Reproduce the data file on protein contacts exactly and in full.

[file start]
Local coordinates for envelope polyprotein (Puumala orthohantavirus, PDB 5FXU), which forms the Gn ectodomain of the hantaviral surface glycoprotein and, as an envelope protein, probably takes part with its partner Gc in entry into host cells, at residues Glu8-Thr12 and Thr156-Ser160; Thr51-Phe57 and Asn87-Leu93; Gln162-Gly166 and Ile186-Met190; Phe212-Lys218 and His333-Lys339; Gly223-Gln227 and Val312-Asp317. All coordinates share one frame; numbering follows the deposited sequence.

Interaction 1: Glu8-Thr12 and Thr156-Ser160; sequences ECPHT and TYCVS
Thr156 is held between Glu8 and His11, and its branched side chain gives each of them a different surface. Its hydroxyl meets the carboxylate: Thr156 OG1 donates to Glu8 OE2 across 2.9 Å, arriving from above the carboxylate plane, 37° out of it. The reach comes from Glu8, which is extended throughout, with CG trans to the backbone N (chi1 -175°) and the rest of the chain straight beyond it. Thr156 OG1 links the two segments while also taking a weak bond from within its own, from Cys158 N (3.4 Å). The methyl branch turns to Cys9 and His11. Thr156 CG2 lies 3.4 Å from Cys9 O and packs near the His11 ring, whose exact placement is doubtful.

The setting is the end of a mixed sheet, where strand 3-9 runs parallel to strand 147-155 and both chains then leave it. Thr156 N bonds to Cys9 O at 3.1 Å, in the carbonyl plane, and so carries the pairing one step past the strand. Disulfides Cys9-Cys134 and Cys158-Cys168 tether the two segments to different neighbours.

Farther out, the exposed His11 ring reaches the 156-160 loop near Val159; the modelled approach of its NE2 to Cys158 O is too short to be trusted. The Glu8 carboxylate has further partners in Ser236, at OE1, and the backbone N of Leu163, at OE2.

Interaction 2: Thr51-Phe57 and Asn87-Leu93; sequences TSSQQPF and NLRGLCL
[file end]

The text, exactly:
Local coordinates for envelope polyprotein (Puumala orthohantavirus, PDB 5FXU), which forms the Gn ectodomain of the hantaviral surface glycoprotein and, as an envelope protein, probably takes part with its partner Gc in entry into host cells, at residues Glu8-Thr12 and Thr156-Ser160; Thr51-Phe57 and Asn87-Leu93; Gln162-Gly166 and Ile186-Met190; Phe212-Lys218 and His333-Lys339; Gly223-Gln227 and Val312-Asp317. All coordinates share one frame; numbering follows the deposited sequence.

Interaction 1: Glu8-Thr12 and Thr156-Ser160; sequences ECPHT and TYCVS
Thr156 is held between Glu8 and His11, and its branched side chain gives each of them a different surface. Its hydroxyl meets the carboxylate: Thr156 OG1 donates to Glu8 OE2 across 2.9 Å, arriving from above the carboxylate plane, 37° out of it. The reach comes from Glu8, which is extended throughout, with CG trans to the backbone N (chi1 -175°) and the rest of the chain straight beyond it. Thr156 OG1 links the two segments while also taking a weak bond from within its own, from Cys158 N (3.4 Å). The methyl branch turns to Cys9 and His11. Thr156 CG2 lies 3.4 Å from Cys9 O and packs near the His11 ring, whose exact placement is doubtful.

The setting is the end of a mixed sheet, where strand 3-9 runs parallel to strand 147-155 and both chains then leave it. Thr156 N bonds to Cys9 O at 3.1 Å, in the carbonyl plane, and so carries the pairing one step past the strand. Disulfides Cys9-Cys134 and Cys158-Cys168 tether the two segments to different neighbours.

Farther out, the exposed His11 ring reaches the 156-160 loop near Val159; the modelled approach of its NE2 to Cys158 O is too short to be trusted. The Glu8 carboxylate has further partners in Ser236, at OE1, and the backbone N of Leu163, at OE2.

Interaction 2: Thr51-Phe57 and Asn87-Leu93; sequences TSSQQPF and NLRGLCL